I start every post in English first and usually get to a draft that is 85% done before starting on the Chinese version. In the beginning, I used Baidu Translate to turn the 85% done English version into a 50% done Chinese draft, before writing on top of it. I now use DeepL for the same purpose. I think DeepL is slightly better than Baidu Translate, but currently don’t have a strong opinion about either one; both work well done.

The process I apply to the Chinese version is what I call “trans-creating”, a term one of my former colleagues used, which I really like. It’s not a straight-up translation, but a re-creation in a different language. Because I’m the original creator of both, it’s not necessary to stay true to one version or the other -- the goal is to communicate ideas and information in the language they are being conveyed in, properly and naturally.

For example, the English version may contain certain companies, market concepts, and acronyms related to China that require additional context for the readers to understand, but are obvious for Chinese readers, thus the added background may be omitted in the Chinese version. Certain idioms and humor in the English version simply don’t translate well in Chinese, so the same part may be told in a more straightforward way in the Chinese version.

One surprising thing I discovered during this twice weekly “trans-creation” process is that writing the Chinese version actually helps improve the English version, because it more effectively exposes imprecisions, inaccuracies, and poorly written passages.

Writing is a draining process. Writing bilingually can be extra draining. And when you are drained, dumb mistakes and typos happen. (I loathe typos, because I think it’s the most disrespectful thing a writer can do to a reader.) To shore up quality, I hired an intern a couple of months ago, who is perfectly bilingual (much more so than me) to edit all my writings, plus doing additional research and product development projects. They (not a typo, but the preferred pronoun) also log all my mistakes along with examples of proper usage, so hopefully my own writing will improve over time.

I have been extra energized and motivated since this intern came on board; their contribution is immediate! I pay them a monthly stipend -- best money I’ve ever spent. (Treat your interns well!)

Future Product Improvements

Interconnected, as a product, still has a long way to go. While the English-Chinese toggle has made reading one specific post between the two languages better, the entire website is still more English-centric, which isn’t as friendly to my Chinese reading audience.

There are many multilingual websites out there, but most of them are corporate sites with limited content -- a form I find ill-suited for consuming long-form writing. There has to be a better design for bilingual and multilingual consumption. (If you have design ideas, please share them with me!)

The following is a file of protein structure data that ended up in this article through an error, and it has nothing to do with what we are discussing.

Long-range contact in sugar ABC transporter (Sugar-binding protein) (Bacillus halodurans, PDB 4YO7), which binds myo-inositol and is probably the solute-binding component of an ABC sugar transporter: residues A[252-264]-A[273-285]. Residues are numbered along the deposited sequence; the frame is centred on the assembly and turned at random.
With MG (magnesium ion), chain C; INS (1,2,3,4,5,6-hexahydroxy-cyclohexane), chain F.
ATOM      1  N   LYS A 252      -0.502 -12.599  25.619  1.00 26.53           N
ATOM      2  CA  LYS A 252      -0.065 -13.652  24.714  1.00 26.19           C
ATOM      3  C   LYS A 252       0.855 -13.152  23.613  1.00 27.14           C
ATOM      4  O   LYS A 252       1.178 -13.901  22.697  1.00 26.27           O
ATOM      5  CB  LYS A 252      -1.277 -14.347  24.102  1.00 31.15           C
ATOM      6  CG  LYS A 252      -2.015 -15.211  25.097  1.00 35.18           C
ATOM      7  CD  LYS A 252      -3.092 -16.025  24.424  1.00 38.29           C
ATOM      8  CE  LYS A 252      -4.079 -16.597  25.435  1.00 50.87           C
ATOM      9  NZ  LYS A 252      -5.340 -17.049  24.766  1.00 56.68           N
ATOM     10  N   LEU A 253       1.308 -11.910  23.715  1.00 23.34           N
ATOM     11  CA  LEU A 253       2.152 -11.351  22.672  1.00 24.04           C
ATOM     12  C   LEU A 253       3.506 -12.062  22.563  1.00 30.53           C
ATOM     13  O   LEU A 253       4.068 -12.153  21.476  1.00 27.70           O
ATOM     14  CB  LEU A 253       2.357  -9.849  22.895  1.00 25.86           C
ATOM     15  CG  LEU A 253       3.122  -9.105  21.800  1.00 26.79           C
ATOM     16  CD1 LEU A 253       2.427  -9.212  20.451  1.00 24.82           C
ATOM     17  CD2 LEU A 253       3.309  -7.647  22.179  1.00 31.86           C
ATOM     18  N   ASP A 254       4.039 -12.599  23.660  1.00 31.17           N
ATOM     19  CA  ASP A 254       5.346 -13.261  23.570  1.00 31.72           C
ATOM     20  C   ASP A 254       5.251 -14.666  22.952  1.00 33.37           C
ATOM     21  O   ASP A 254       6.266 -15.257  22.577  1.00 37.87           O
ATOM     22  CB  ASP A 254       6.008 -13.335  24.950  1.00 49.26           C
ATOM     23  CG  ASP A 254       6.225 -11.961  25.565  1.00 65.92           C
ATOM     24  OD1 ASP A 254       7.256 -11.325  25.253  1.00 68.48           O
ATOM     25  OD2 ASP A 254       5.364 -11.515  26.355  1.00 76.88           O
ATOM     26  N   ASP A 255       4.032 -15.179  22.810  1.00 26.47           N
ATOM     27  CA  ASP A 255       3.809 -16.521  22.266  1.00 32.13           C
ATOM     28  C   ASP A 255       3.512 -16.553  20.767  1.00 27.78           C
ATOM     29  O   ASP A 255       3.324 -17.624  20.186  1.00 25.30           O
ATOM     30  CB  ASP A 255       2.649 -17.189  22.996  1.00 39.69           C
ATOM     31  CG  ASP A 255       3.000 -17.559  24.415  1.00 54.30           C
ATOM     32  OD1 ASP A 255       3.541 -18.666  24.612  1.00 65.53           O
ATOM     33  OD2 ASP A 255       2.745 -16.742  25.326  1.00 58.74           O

Ghost’s built-in email template is also not flexible -- you cannot toggle or easily navigate between the two language versions, which is why I’ve started appending a message at the top of every email to guide my Chinese readers with the best way to consume my posts. (If you received this post via email, you would have seen it.) This is an area where I hope Ghost will offer more customizability. It’ll be the next big improvement I plan to tackle.

Lastly, I have plans to build more complex offerings on top of this foundation -- a community, a paid layer, a place for more interconnected, interdisciplinary knowledge exchange via multiple mediums, like audio, video, chat, and simulation games. Interconnected is a 10 year project for me; we are only in the 10th month.

I hope this “under the hood” post provides some useful information on how to build a bilingual newsletter -- an undertaking entirely doable and replicable by anyone. And I look forward to writing this post again a year from now and share the continuous evolution of Interconnected.

If you like what you've read, please SUBSCRIBE to the Interconnected email list. To read all previous posts, please check out the Archive section. New content will be delivered to your inbox (twice per week). Follow and interact with me on: Twitter, LinkedIn.


一改往常的深度分析文章,今天写的是篇关于《互联》“幕后”的探索,介绍一下我是如何打造这个双语博客的。我想分享这些幕后信息的原因是因为我一直把《互联》当作一个产品来做,不只是个博客。尽管它现在基本上就是个博客,但我计划在这个基础上做很多东西。所以分享幕后关于技术、设计和各种各样的产品试验,可以要求自己保持诚实,不忘初心,同时也可以更好的做到“公众学习”(learning in public)。我计划每年都写一篇类似的文章,分享和跟踪《互联》的所有变化,包括我尝试、使用、放弃的新技术,以及不断浮现在脑海中的各种点子。

另一个促使我分享这些幕后信息的原因,是我希望能帮助更多人出版双语内容,润滑两种语言之间的信息流 -- 不仅仅是中英文搭配,而是任何两种语言的搭配。正如我在上周的《互联周刊》里的开篇信中所指出(或是感叹)的那样,在改善中英文两个世界的信息流畅方面,还有很多需要进步的地方。从马云发表外滩峰会演讲到我翻译并发表他的演讲之间的这16天时间,隔得太长了,太靠不住了。


我用Ghost作为写作和出版平台。它是一个比较新的平台(2013年开始)和它的“大哥”Wordpress(2003年开始)一样,是完全开源的。Ghost建立在JAM Stack(JavaScript、API、Markup)上,是种快速、轻量的静态网站建设方式,现在很火,很时髦。

我选择Ghost是因为:1. 我在去年做了另一个名为COSS Media的博客,当时用的就是Ghost,所以已经有些使用它的经验 (COSS Media专注写关于开源商业化的生态);2. 我喜欢它的开源性质 (相比于它的闭源同行Medium),我有更多的自控权。很多读者都知道,我对开源的研究相当深入,也写了很多相关的文章,所以知行合一,使用我自己研究并推崇的开源性质平台,对我来说很重要。Ghost还内置了收集订阅读者和设计付费层的功能,这些功能我也打算以后使用。当然也可以在Wordpress上实现这些功能,但通常是用各种插件来实现,最终会使网站臃肿,网页速度变慢。为了给所有读者一个快速良好的体验,无论他们在地球的哪个角落,我想避免这种问题。网页速度快对SEO也有帮助。

使用Ghost并非一帆风顺。作为一个年轻的平台,它有很多问题和改进空间。目前,它缺乏一些标准功能,如邮件打开率、转发跟踪,以及邮件与订阅者之间互动的一些基本数据和指标。我选择暂时不纠结这些指标,因为天天刷指标看往往会干扰我对写作的注意力,对心理健康也没什么好处,Google Analytics已经足够了。所有这些功能也都在Ghost的产品路线图上,目前我愿意耐心等待。










我写中文版的过程叫"转译" (trans-creating),是一个前同事用的词,我很喜欢。这个过程不是直接翻译,而是用一个不一样的语言进行再次创作。因为我是原创作者,所以没有必要忠于一个版本或另一个版本,最终目标是用不同的语言准确而自然地传达思想和信息。


在这个每周两次的 "转译 "过程中,我发现了个令我有点小惊讶的现象,那就是写中文版的过程非常有助于改进英文版,因为它能更有效地暴露出不精确、不准确和写得不流畅的段落。


自从这位实习生加入后,给了我更多的动力,TA的贡献立竿见影! 我每月给TA发津贴 -- 这是我花过的最值的钱。(大家要好好对待你的实习生!)




Ghost自带的邮件模板也不灵活 -- 无法切换两种语言版本来直接阅读。这也是为什么我开始在每封邮件的顶部附加一段话,来引导中文读者到最佳的阅读方式。(如果您是在邮箱里收到这篇文章的话,就会看到这段话。)这是我希望Ghost能够进步的一个方面,在邮件模版上提供更灵活的定制能力。这也是我计划实行的下一个重大改进。

我还计划在现有的基础上构建更复杂的产品 -- 社区,付费层,通过音频、视频、聊天和模拟游戏等多种媒介进行更多的互联、跨学科的知识交流。《互联》对我来说是一个10年的项目,而我们才刚刚进入第10个月。

我希望这篇 "幕后"文章分享了些关于怎么做一个双语博客的有用信息。这是个任何人都可以做到的事情。我期待着一年后再写这篇文章,分享《互联》背后的新发展。